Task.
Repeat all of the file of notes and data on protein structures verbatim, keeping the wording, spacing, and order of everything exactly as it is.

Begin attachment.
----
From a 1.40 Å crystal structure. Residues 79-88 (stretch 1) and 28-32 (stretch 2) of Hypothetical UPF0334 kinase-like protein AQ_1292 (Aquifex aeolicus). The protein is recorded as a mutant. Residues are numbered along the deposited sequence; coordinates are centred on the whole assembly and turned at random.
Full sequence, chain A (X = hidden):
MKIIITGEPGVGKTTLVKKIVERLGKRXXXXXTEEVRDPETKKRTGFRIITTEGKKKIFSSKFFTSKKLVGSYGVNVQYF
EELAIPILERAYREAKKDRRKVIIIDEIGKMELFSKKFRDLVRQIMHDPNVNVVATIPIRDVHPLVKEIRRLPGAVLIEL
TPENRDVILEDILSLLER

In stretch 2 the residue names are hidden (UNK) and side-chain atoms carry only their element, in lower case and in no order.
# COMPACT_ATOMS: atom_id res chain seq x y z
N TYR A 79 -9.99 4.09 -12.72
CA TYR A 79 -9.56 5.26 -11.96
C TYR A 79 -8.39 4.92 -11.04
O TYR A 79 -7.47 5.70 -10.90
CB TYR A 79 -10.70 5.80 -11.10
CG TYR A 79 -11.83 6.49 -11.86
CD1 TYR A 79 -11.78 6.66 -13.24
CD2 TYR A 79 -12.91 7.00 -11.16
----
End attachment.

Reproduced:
From a 1.40 Å crystal structure. Residues 79-88 (stretch 1) and 28-32 (stretch 2) of Hypothetical UPF0334 kinase-like protein AQ_1292 (Aquifex aeolicus). The protein is recorded as a mutant. Residues are numbered along the deposited sequence; coordinates are centred on the whole assembly and turned at random.
Full sequence, chain A (X = hidden):
MKIIITGEPGVGKTTLVKKIVERLGKRXXXXXTEEVRDPETKKRTGFRIITTEGKKKIFSSKFFTSKKLVGSYGVNVQYF
EELAIPILERAYREAKKDRRKVIIIDEIGKMELFSKKFRDLVRQIMHDPNVNVVATIPIRDVHPLVKEIRRLPGAVLIEL
TPENRDVILEDILSLLER

In stretch 2 the residue names are hidden (UNK) and side-chain atoms carry only their element, in lower case and in no order.
# COMPACT_ATOMS: atom_id res chain seq x y z
N TYR A 79 -9.99 4.09 -12.72
CA TYR A 79 -9.56 5.26 -11.96
C TYR A 79 -8.39 4.92 -11.04
O TYR A 79 -7.47 5.70 -10.90
CB TYR A 79 -10.70 5.80 -11.10
CG TYR A 79 -11.83 6.49 -11.86
CD1 TYR A 79 -11.78 6.66 -13.24
CD2 TYR A 79 -12.91 7.00 -11.16